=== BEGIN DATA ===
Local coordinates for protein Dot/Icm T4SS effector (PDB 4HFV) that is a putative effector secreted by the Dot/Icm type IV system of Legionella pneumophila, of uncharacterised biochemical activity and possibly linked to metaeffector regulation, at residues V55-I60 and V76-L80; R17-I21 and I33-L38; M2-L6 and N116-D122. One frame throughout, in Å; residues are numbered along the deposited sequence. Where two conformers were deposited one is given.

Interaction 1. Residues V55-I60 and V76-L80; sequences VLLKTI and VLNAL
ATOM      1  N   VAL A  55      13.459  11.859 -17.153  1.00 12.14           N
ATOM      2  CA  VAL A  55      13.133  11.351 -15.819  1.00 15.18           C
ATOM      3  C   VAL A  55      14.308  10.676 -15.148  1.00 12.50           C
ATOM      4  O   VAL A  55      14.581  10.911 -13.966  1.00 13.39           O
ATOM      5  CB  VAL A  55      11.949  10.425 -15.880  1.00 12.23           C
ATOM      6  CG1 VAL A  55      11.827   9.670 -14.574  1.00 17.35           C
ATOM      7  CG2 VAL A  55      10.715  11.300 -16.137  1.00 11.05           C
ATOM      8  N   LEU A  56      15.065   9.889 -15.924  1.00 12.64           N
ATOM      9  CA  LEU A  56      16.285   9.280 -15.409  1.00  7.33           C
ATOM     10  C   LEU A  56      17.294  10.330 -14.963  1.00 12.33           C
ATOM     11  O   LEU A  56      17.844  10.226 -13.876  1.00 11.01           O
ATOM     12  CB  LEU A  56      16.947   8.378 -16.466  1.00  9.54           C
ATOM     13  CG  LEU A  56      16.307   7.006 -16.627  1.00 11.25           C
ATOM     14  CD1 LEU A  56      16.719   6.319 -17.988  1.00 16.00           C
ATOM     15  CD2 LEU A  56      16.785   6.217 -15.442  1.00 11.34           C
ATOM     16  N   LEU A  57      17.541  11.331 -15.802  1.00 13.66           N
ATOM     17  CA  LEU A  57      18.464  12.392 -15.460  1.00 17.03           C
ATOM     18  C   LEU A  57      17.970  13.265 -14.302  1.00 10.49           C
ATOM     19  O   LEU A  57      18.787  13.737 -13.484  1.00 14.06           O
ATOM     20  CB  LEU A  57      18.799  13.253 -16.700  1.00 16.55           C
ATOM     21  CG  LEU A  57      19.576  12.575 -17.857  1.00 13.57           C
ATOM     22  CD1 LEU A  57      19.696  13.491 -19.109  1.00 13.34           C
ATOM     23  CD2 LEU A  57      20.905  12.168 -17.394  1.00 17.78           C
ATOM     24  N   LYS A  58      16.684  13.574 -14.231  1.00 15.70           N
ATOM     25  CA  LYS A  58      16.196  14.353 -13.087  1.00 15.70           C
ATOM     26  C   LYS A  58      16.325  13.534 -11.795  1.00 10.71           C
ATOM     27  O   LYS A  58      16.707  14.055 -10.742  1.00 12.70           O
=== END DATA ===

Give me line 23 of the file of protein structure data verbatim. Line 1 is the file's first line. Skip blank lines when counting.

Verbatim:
ATOM     21  CG  LEU A  57      19.576  12.575 -17.857  1.00 13.57           C